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U.S. Workers With Depression Lose 51 Days in Productivity Each Year

TELUS Health has released its monthly TELUS Mental Health Index, revealing that U.S. workers with diagnosed depression lose 51 working days in productivity per year. The Index also found that 27% of workers say better support for their well-being is more important than a 10% increase in salary.  

“The impact of depression and anxiety on the workforce is significant, with more than half of all workers in the U.S. affected or suspecting they are,” says Juggy Sihota, chief growth officer at TELUS Health. “This not only leads to a loss of productive work time but also affects the overall well-being of employees. Recognizing the crucial connection between employee well-being and business success, it is essential for employers to prioritize investments in tools, processes, and comprehensive benefits plans that foster mental well-being. By doing so, they can cultivate a highly engaged and productive workforce that drives positive business outcomes.”  

Mental health and work-related stressors are linked to productivity loss at work. Key findings from TELUS Health are below.  

  • Approximately 19% of workers with a mental health score of 50 or lower experience a significantly higher productivity loss than workers with a mental health score of 90 or more.  
  • The isolation score of workers improved nearly one point yet remains the second lowest mental health sub-score for the 18th consecutive month.  
  • Workers reporting workplace conflict lose 42 working days in productivity per year.  

Workers find value in support for well-being. Additional key findings from TELUS Health include the following.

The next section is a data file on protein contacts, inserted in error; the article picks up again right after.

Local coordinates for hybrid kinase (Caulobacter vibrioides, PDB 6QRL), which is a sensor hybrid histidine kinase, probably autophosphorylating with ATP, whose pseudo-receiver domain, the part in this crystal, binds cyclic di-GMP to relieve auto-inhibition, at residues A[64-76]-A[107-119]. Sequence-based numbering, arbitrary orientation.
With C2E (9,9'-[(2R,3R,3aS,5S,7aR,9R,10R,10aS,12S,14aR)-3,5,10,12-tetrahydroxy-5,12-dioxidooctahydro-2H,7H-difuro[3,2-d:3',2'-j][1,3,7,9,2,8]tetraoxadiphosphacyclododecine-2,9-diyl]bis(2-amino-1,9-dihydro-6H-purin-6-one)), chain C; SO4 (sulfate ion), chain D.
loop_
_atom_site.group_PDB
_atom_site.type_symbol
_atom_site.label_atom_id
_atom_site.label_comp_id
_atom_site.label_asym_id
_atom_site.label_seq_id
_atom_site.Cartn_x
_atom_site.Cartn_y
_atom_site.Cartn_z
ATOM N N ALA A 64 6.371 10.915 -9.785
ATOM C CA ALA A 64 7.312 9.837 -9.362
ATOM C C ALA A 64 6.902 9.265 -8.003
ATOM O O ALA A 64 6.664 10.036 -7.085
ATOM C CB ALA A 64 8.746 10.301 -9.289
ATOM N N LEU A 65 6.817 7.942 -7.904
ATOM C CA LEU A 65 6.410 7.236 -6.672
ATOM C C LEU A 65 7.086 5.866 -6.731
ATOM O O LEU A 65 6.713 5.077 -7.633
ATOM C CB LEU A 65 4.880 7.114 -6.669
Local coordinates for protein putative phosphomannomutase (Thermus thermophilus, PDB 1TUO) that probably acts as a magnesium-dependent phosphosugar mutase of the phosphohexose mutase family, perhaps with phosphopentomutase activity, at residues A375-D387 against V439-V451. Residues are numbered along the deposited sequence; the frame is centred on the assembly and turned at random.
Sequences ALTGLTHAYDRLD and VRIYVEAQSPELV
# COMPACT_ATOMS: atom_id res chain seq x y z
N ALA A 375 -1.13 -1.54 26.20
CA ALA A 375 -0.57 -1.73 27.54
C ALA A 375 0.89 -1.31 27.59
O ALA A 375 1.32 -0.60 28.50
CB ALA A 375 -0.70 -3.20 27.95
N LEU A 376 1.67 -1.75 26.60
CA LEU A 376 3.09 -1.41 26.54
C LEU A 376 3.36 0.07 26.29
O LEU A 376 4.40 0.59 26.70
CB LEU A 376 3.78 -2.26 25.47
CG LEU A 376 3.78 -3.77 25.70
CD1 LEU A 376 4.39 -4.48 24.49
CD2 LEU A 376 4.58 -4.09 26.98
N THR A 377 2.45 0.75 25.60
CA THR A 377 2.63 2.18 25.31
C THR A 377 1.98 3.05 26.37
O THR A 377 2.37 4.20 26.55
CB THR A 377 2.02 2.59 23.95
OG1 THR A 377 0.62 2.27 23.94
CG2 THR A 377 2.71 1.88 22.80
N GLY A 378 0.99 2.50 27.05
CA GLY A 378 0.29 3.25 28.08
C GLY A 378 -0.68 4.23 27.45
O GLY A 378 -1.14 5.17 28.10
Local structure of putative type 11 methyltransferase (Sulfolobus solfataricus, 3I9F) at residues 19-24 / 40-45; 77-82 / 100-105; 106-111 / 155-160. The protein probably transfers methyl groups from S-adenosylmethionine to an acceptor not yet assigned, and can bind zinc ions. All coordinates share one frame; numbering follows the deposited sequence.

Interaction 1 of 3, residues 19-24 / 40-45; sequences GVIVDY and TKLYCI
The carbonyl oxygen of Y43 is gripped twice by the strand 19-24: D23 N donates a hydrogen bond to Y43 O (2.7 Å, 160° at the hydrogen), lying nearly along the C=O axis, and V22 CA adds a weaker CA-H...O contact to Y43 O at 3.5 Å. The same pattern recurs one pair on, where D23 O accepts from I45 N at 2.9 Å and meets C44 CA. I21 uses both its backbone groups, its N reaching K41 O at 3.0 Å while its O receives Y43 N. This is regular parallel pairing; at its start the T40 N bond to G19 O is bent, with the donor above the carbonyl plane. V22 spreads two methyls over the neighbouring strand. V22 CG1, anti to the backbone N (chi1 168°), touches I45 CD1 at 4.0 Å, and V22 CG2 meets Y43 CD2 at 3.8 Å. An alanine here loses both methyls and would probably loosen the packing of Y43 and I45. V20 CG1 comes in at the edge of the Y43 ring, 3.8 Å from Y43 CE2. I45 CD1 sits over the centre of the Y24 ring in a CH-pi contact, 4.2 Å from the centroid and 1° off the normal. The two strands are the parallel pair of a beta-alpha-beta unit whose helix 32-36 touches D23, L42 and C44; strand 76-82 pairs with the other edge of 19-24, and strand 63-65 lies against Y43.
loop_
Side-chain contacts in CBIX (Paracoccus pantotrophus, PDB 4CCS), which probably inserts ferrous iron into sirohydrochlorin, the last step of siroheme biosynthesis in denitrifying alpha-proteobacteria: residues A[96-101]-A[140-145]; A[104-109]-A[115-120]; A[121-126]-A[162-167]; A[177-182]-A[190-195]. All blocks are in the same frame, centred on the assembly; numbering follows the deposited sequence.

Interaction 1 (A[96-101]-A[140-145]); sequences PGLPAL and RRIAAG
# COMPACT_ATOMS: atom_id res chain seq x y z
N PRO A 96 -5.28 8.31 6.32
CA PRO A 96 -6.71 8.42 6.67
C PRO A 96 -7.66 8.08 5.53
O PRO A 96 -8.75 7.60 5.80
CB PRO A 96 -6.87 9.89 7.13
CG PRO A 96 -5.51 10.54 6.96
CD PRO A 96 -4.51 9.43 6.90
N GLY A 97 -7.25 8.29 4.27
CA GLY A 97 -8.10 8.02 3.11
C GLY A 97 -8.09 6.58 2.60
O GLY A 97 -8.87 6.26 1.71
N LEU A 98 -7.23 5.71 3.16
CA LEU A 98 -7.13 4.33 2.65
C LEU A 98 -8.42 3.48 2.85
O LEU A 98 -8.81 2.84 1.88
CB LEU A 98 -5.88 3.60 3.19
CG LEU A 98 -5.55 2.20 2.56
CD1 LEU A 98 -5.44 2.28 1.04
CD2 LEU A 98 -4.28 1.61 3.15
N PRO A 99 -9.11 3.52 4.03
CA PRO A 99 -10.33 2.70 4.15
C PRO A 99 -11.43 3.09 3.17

• When asked about their most valued elements of health benefits, most workers in the U.S. prioritize medical coverage (72%), followed by medication (36%), and dental benefits (35%).  
  • More than 11% of workers value psychological services the most.  
  • Workers under 40 are nearly three times more likely than workers over 50 to value psychological services most.  

“As mental health scores continue to be at a suboptimal level, workers are increasingly aware that financial and mental well-being are deeply interconnected, and that overall well-being involves far more than just a salary,” says Paula Allen, global leader of research and client insights at TELUS Health. “In today’s uncertain economic environment, it is very telling that workers are placing equal, if not greater, importance on well-being support compared to their salary. This highlights a significant opportunity for employers to meet employees’ needs by providing resources and real-time support that go beyond financial considerations to maintain morale and ultimately retain top talent.”  

The mental health score of workers in the U.S. is 70.7, a full point improvement over September 2023.  

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